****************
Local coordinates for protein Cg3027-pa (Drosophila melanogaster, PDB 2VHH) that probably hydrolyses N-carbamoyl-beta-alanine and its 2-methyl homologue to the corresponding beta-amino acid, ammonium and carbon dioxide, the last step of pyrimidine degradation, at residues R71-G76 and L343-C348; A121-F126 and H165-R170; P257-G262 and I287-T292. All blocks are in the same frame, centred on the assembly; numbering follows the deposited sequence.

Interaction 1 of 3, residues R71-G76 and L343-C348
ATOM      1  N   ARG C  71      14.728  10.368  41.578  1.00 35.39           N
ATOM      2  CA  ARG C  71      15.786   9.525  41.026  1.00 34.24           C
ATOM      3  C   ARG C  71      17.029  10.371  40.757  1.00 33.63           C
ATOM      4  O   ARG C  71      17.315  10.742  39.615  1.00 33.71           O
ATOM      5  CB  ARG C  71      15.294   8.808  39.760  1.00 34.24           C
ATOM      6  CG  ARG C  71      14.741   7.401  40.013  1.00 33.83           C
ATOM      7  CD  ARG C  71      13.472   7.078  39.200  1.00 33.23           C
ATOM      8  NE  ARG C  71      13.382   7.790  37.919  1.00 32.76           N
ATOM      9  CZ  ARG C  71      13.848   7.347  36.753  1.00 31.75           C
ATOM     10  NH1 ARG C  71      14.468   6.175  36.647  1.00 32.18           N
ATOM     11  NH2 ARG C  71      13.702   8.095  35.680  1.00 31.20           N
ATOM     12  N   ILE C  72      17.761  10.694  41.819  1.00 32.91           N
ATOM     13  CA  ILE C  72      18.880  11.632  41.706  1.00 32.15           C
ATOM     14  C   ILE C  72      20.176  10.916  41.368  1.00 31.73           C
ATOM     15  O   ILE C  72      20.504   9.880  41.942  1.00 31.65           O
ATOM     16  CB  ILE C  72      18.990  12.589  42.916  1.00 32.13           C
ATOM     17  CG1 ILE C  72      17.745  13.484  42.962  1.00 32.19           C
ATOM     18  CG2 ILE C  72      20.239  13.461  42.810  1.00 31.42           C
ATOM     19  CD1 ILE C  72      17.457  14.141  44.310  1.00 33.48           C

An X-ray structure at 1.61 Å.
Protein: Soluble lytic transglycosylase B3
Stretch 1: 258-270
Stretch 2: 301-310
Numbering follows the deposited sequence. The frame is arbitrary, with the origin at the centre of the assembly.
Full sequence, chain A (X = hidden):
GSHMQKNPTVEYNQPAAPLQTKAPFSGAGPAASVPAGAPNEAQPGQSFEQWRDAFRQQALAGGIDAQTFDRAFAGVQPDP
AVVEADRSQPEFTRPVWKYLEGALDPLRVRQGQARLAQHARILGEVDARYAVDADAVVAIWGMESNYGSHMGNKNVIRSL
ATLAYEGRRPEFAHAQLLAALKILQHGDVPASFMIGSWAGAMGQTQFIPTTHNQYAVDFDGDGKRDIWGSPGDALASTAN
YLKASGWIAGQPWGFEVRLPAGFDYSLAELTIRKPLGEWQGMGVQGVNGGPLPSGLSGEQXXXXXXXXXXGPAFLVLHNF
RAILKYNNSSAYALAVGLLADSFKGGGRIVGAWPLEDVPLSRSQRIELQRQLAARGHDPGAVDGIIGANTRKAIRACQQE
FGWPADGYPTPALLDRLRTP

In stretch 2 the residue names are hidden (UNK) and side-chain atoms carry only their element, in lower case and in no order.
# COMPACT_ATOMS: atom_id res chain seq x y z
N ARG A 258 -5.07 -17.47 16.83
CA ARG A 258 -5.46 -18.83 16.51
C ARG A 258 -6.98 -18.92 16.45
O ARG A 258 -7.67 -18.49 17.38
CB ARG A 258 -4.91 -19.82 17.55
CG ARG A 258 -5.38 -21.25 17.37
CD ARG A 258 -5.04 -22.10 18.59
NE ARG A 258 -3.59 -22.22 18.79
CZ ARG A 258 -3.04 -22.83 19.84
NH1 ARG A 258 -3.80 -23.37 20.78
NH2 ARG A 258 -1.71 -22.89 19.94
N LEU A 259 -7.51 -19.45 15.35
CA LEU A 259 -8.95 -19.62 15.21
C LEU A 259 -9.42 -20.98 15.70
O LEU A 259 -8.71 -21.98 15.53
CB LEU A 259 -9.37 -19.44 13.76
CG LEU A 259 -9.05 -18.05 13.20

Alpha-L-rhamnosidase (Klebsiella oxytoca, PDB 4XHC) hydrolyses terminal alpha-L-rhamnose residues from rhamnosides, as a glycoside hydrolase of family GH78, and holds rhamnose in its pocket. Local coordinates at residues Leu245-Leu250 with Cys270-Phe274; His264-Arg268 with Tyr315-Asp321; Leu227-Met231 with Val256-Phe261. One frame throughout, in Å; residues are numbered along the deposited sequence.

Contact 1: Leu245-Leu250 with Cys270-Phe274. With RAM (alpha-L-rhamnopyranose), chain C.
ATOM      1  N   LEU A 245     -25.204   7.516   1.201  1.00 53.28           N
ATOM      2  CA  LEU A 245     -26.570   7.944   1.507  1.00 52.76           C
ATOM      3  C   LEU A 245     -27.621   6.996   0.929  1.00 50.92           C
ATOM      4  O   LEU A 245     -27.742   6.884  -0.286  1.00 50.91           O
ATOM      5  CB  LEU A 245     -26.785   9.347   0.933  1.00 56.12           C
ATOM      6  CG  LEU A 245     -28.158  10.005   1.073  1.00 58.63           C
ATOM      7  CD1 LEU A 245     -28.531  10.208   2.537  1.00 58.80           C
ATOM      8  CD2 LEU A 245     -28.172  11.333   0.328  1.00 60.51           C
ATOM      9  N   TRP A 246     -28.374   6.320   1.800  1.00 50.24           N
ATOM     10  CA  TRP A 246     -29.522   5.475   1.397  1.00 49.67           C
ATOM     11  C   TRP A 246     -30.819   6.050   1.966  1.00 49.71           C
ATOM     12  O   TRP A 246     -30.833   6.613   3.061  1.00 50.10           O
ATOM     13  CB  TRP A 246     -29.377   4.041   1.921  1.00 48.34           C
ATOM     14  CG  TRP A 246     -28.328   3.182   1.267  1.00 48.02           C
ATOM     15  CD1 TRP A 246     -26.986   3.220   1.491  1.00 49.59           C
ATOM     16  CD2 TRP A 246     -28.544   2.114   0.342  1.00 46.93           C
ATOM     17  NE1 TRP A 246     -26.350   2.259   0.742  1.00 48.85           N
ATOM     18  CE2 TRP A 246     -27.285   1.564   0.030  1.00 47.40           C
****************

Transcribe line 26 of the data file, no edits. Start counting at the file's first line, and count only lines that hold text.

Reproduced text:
Numbering follows the deposited sequence. The frame is arbitrary, with the origin at the centre of the assembly.